In his first novel since Small Steps, the 2006 sequel to his Newbery-winning Holes, Louis Sachar focuses on a subject rarely explored in fiction for teens: the game of bridge. The Cardturner centers on 17-year-old Alton, who spends a summer accompanying his blind great-uncle Trapp to his bridge club, where the boy acts as the bridge whiz’s “cardturner” and finds himself drawn into the game, the mystery surrounding his relative, and a new love interest. Delacorte will release the novel with a 250,000-copy first printing.
Is it safe to assume that this story grew out of your interest in bridge?
Yes, it is. I’m an avid bridge player, and had been thinking of trying to come up with a way to introduce bridge to a whole new generation. I thought if I could make digging holes interesting, I could make this game that I love interesting. But it was actually my editor, Beverly Horowitz, who suggested working bridge into a novel—not exactly something you expect an editor to suggest.
Did the story then come pretty easily to you?
It took me a while to figure out how to come at it, but then I got the idea of having a teenager assist his blind great-uncle as he played bridge, and that idea worked. It took me about two years to write the novel.
Was it difficult to weave the rules and strategies of bridge into the fiction?
That was actually the biggest challenge. First of all, it was hard to fit in all the bridge stuff without boring readers to death. Second, I know the game inside-out and I had to try to understand what someone who’d never seen bridge played before would be able to understand. There was a lotto figure out there. Fortunately, Beverly has never played bridge, so she was a big help telling me what she could or couldn’t understand. I had to rewrite the bridge parts over and over, until I finally was able to strike a balance so that the novel would still have meaning as a book about bridge and at the same time not go over readers’ heads.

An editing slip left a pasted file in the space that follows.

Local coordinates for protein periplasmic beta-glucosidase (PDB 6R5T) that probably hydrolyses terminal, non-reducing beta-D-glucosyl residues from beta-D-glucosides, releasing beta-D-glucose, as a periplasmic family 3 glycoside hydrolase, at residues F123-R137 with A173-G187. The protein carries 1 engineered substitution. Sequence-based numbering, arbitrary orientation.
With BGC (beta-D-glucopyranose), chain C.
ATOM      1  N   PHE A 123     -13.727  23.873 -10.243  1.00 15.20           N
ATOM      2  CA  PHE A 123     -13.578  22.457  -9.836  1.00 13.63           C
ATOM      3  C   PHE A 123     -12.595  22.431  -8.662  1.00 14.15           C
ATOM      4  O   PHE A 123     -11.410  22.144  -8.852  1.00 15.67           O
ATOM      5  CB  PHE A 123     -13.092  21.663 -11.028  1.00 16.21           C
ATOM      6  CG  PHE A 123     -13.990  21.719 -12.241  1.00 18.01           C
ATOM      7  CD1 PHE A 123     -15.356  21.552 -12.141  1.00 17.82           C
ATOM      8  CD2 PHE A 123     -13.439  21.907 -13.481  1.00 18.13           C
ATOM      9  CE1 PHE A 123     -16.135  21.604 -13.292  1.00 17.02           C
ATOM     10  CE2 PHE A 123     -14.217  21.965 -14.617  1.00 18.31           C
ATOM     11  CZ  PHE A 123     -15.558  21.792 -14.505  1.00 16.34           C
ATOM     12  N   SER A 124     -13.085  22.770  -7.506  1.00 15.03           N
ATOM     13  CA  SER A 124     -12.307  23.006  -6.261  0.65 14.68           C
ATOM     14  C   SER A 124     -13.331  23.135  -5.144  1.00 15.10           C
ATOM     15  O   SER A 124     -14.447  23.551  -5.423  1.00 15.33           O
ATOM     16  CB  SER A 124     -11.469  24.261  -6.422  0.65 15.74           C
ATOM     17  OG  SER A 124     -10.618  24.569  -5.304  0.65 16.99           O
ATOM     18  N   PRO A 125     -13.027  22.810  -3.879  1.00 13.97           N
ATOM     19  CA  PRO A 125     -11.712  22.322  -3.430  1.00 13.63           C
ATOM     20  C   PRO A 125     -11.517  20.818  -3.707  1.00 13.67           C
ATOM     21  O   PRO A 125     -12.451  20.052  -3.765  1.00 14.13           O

You distill the game on two levels, using a symbol of a whale to signal that Alton is about to delve into bridge details. And then you provide a shortened version of the bridge play in summary box. Why these the dual tracks?
The whale device, which Alton thinks of using because the many whaling details Melville included in Moby Dick made him stop reading the book when it was assigned in school, gives readers a choice. They can skip over the details of the bridge play if they want, and just read the summary boxes. It lets them know that yes, this game is hard, and if you don’t understand it all, don’t worry. The summaries also give them a chance to check and see if they got it when they read the detailed accounts—the boxes might let them know that they did in fact understand the longer version after all.
Did you get hooked on bridge at an early age?
My parents played bridge, and I remember being fascinated watching them. I sometimes got a chance to sit in on a hand, which I loved. But then I didn’t actually play on my own for about 30 years.
And what re-sparked the interest?
I had remained interested in the game over the years, and had faithfully read the bridge column in the newspaper. And then when my daughter was in kindergarten, she had a friend whose aunt played bridge and mentioned to me that she was always looking for new people to play with. We agreed to play one time and I realized how much I loved it.